Delott v. Roraback

CourtSupreme Court of Connecticut
Citation426 A.2d 791,179 Conn. 406
Decision Date01 January 1980
PartiesLinda DELOTT v. Loretta RORABACK.

John W. Sitarz, Hartford, for appellant (defendant).

Edward J. Daly, Jr., Hartford, with whom, on brief, was Christina G. Dunnell, Hartford, for appellee (plaintiff).


PARSKEY, Associate Justice.

This action to recover damages for personal injuries was originally instituted in the Court of Common Pleas. On July 1, 1978, by virtue of the transfer of jurisdiction of the Court of Common Pleas to the Superior Court; General Statutes § 51-164s; it became a Superior Court case. The case was tried to the jury which returned a plaintiff's verdict. From the judgment rendered upon the verdict the defendant has appealed.

Before the beginning of the trial the court permitted the plaintiff to file an amendment to her complaint which substituted for her original claim of $15,000 damages a statement that the amount of money in controversy exceeds $7500. The latter claim was authorized both by General Statutes § 52-91 and Practice Book, 1978, § 131. The court, in allowing or denying an amendment to the complaint, has a broad discretion. Such a ruling will not be reversed in the absence of a clear showing of abuse of discretion. Phaneuf v. Commissioner of Motor Vehicles, 166 Conn. 449, 454, 352 A.2d 291 (1974). No such showing has been made here.

The defendant challenges the charge to the jury in three respects. First she claims that the court erred in its comment on her counsel's argument to the jury. Although the argument of counsel was not recorded it is undisputed that in his summation defense counsel stated that there was a "foul odor of greed" that permeated the case. Upon the conclusion of the final argument and in the absence of the jury, counsel for the plaintiff strenuously objected to those remarks and requested an appropriate instruction. The trial court observed that in its opinion the remarks were totally inappropriate and that the jury were going to be charged accordingly. Subsequently the court charged the jury on this subject as follows: "Now, I didn't find anything in the case that caused me to have any reservations. I didn't find any odor about this case, that Mr. Sitarz spoke about. I thought it seemed to me a fairly straightforward, standard kind of case. However, you're the ones who are going to evaluate all the evidence. It's not my project, or my position to evaluate, nor Mr. Sitarz'. He only looks at it from his point of view. You're going to look at it from the point of view of citizens on a jury, to determine whether you believe the people here, whether you believe the plaintiff, the doctors, and how you evaluate that."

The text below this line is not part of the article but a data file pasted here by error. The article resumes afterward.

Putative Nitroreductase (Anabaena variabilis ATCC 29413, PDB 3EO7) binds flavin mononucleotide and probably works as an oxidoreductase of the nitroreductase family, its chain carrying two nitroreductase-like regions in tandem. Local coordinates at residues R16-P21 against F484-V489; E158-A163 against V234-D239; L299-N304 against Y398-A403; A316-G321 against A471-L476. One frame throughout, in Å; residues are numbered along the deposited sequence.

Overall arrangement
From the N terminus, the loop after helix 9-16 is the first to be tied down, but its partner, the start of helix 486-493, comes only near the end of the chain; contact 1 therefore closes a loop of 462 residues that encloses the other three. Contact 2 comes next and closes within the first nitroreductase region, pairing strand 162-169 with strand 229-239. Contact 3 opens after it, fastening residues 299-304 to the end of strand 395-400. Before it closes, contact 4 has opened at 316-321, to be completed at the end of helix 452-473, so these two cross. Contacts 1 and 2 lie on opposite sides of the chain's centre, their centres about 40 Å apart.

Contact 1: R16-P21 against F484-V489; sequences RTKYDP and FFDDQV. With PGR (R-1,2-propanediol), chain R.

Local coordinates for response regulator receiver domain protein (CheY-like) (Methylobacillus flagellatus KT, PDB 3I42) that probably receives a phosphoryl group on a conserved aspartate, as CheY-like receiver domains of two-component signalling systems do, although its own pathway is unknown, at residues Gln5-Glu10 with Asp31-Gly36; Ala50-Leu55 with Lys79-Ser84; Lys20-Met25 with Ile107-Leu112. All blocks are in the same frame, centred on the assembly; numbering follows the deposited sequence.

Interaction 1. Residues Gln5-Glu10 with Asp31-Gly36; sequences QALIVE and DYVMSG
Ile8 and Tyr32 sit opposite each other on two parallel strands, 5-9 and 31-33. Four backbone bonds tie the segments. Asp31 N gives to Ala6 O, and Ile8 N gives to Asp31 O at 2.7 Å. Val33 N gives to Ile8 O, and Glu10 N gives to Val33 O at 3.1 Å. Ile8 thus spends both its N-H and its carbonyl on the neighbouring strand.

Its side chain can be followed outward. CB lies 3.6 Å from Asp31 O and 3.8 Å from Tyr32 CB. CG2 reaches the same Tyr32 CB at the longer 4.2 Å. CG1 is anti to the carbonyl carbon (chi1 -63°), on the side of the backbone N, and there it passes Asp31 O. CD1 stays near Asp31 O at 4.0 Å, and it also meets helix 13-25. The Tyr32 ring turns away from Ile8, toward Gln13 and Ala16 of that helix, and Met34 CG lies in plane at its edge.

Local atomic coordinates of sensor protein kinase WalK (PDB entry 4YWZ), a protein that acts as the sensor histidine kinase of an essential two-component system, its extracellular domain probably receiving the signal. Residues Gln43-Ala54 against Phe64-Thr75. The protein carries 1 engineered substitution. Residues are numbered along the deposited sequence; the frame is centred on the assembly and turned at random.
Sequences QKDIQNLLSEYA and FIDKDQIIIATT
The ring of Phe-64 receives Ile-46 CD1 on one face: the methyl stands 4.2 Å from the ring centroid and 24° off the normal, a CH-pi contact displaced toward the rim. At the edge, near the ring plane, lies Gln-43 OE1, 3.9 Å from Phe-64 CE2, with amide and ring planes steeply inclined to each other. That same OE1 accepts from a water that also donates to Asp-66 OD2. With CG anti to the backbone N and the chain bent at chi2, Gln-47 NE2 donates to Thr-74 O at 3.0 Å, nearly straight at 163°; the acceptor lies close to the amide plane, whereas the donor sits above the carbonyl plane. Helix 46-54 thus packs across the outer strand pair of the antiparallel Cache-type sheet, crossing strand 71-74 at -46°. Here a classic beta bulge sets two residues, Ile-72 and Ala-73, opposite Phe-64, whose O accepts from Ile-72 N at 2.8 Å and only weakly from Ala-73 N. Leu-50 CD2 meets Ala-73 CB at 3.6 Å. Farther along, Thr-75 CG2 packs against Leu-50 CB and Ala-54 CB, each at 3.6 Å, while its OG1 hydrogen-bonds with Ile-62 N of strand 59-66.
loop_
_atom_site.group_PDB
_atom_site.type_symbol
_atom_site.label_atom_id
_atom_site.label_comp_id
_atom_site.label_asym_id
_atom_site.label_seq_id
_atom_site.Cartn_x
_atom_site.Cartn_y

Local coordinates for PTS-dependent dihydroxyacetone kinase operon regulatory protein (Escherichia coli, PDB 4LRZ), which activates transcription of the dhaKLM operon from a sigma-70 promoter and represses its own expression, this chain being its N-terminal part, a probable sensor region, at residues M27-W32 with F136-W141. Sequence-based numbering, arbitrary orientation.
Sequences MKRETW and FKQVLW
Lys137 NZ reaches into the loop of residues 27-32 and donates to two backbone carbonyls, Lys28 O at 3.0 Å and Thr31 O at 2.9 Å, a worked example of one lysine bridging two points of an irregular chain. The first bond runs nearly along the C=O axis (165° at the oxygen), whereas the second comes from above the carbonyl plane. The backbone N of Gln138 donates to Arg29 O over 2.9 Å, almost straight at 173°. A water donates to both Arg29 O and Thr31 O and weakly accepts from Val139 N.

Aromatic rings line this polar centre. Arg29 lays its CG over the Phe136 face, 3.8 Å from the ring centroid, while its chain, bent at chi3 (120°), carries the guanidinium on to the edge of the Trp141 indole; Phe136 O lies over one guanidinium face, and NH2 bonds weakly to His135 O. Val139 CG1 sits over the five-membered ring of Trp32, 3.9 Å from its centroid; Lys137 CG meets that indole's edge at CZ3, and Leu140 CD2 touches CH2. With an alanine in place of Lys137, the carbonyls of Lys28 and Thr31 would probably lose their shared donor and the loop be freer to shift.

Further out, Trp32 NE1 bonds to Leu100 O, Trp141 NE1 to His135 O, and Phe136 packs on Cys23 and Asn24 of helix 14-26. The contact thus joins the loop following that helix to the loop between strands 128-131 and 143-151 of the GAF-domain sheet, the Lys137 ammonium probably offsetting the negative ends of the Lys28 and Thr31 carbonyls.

Because liability was stipulated the only issue in the case pertained to damages. As a result of the impact the plaintiff was thrown forward and backward in the driver's seat of her car. She did not complain of injury at the scene of the accident but later at work felt achy within an hour or two and thereupon visited her family physician. The physician saw her on ten occasions over a period of four months and concluded, on the basis of her subjective complaints and his objective finding of muscle spasm, that the plaintiff had sustained a strain of her neck and of her lower and upper back. She was also seen on seven occasions over a period of two and a half years by an orthopedic specialist. This specialist concluded, on the basis of the plaintiff's subjective complaints of pain in conjunction with the swayback condition of the plaintiff's spine, that she had a 5 to 10 percent permanent partial disability of her lower back. The plaintiff testified that she was out of work for one week following the accident, that she returned to work half-time the second week and was able to resume work full-time the third week, although occasionally she had to leave work early due to pain. The defendant offered no medical evidence during the trial.

The thrust of the defense counsel's argument to the jury was that any claim for damages based exclusively or predominantly on subjective complaints of pain was probably fabricated and fraudulent. This strongly suggests to the jury that pain and suffering, unless supported by objective findings of medical experts, is not a proper element of damages in a personal injury case. There is no basis for such a suggestion. A plaintiff may recover damages in a personal injury action for pain and suffering even when such pain and suffering is evidenced exclusively by the plaintiff's subjective complaints. Hook v. Dubuque, 153 Conn. 113, 115, 214 A.2d 376 (1965). To suggest otherwise, especially in the manner done here, is not only an incorrect statement of the law but is also totally inappropriate. While counsel is free to comment to the jury about the nature of the complaints or even to suggest in a given case that the complaints may be exaggerated, it is inappropriate for counsel to suggest that a claim of injury is fabricated or fraudulent unless there is a clear basis in the evidence for such an allegation. There is no such basis here.